- “End of the Rainbow” (March 12-April 21). Peter Quilter’s play with music charting the final days of singer Judy Garland. In the show, concert sequences are meshed with private-life scenes involving Garland, her husband and her accompanist. The L.A. premiere will again star two-time Olivier Award winner and current Tony Award nominee Tracie Bennett as Judy Garland. Tony Award winner Terry Johnson will again direct. This has gotten good reviews in the New York run. Will probably ticket.
- “Fela!” (April 25-May 5, 2013). The 2010 Tony Award-nominated Best Musical biography of Nigerian musician and activist Fela Kuti. Bill T. Jones directs and choreographs. It has a book by Jim Lewis and Bill T. Jones, music and lyrics by Fela Anikulapo-Kuti, additional lyrics by Jim Lewis, additional music by Aaron Johnson and Jordan McLean, and was conceived by Bill T. Jones, Jim Lewis and Stephen Hendel. This was just at the Ahmanson in December 2011 as the replacement for “Funny Girl!”. I saw it then; I have no desire to see it again.
- “The Scottsboro Boys” (May 21-June 30, 2013). The provocative musical about a grim chapter in American justice. In the Depression, a group of African-American teenagers were jailed for a crime they did not commit. The musical satire — with a score by John Kander and Fred Ebb and book by David Thompson — is offered in the form the defunct theatrical convention of the minstrel show. This had a short life on Broadway, and is currently in a revised staging in San Diego–and I was annoyed I couldn’t get down to see it. Definately will ticket.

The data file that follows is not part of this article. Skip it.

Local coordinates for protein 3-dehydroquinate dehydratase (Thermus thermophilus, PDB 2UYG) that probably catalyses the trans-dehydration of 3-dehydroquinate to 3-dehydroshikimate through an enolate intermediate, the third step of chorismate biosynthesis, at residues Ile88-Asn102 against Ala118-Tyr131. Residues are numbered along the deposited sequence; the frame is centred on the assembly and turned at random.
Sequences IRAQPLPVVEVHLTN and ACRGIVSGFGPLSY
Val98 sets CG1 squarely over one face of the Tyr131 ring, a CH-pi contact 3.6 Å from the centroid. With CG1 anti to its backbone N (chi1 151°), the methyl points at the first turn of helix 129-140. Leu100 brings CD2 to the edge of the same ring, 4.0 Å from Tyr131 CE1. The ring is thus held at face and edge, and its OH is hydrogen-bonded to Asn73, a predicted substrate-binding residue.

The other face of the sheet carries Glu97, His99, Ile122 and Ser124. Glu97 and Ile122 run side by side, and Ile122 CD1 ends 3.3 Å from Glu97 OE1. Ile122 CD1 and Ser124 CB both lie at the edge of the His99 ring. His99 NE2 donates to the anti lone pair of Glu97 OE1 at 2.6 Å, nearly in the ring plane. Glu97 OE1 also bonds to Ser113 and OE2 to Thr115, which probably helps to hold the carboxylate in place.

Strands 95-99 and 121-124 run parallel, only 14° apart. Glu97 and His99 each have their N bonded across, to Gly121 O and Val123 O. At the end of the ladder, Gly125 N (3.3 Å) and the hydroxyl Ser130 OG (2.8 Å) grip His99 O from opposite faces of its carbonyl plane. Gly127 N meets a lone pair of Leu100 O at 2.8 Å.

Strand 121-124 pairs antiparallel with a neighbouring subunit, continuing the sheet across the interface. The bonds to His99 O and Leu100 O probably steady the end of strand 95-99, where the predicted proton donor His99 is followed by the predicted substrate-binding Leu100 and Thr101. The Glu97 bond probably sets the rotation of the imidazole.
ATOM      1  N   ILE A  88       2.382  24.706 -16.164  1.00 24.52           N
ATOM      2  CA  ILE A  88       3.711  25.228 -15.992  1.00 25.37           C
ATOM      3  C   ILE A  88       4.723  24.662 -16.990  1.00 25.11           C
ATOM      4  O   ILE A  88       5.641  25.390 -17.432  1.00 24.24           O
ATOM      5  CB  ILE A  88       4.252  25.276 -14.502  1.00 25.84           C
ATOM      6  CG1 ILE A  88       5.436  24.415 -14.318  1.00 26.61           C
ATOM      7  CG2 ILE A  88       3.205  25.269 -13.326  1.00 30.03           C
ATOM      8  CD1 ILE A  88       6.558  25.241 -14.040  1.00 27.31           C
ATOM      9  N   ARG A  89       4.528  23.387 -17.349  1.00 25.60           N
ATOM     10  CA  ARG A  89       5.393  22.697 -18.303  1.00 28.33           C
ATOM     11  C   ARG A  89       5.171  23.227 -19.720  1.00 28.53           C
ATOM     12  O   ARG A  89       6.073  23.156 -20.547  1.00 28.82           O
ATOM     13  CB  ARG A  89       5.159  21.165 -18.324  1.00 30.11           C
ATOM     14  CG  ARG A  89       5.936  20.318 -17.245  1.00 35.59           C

In general, a so-so season. The only show I’m really excited about is “Scottsboro Boys”, with the “Anything Goes” revival as a runner up. The tours coming into the Pantages were also so-so, with the only excitement being “The Book of Mormon”, “Catch Me if You Can”, and “Priscilla, Queen of the Desert”. … that reminds me, however… I must see if I can get “Follies” tickets for this weekend, and it’s about time to go to the box office to get “Book of Mormon” tickets.
Music: The Wiz (1977 Original Broadway Cast): The Feeling We Once Had
Broadway/LA • Pantages Theatre just announced their 2012-2013 season, and here are my thoughts regarding the upcoming shows:
- × Chicago (May 15- 27, 2012). Starring Christie Brinkley. I saw the original of this back in the 1970s, and the revival at the Ahmanson. No need to see it again.
- √ The Book of Mormon (September 5 – November 2, 2012). Ding, dong. Yes, yes, oh yes. This one I’m going to. Luckily they are bringing it in for a long run.